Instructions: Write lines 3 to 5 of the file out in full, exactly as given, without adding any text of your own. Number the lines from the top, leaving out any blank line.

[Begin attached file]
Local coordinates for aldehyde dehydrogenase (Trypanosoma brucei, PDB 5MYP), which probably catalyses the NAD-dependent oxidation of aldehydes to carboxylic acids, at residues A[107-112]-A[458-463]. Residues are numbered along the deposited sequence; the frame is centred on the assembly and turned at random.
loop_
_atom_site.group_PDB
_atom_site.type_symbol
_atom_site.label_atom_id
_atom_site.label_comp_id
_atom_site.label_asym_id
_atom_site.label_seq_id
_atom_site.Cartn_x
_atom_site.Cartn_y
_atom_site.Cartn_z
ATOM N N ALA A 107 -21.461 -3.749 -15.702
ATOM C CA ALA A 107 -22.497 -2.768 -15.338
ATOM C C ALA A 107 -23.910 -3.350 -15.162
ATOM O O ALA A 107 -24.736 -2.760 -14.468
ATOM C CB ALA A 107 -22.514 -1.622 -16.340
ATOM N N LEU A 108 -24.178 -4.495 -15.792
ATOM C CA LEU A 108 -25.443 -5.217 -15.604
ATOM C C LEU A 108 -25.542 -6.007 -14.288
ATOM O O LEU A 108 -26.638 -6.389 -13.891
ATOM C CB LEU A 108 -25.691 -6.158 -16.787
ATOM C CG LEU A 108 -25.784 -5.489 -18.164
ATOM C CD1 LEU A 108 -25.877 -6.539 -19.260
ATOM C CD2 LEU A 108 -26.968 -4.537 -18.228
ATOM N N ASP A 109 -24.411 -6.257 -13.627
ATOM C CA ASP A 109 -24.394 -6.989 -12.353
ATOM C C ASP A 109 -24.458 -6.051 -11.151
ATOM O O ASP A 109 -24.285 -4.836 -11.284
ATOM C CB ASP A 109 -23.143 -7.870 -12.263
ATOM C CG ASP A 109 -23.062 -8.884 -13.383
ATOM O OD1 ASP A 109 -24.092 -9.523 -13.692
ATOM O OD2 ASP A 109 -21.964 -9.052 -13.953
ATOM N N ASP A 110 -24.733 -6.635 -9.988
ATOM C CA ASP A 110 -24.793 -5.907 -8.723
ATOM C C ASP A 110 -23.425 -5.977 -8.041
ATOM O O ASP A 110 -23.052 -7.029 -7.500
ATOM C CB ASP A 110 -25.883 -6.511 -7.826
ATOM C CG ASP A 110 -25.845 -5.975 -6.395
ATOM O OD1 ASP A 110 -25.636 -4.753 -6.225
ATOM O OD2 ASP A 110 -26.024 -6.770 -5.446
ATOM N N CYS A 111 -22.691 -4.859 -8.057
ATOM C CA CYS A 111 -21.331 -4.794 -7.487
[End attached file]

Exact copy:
_atom_site.group_PDB
_atom_site.type_symbol
_atom_site.label_atom_id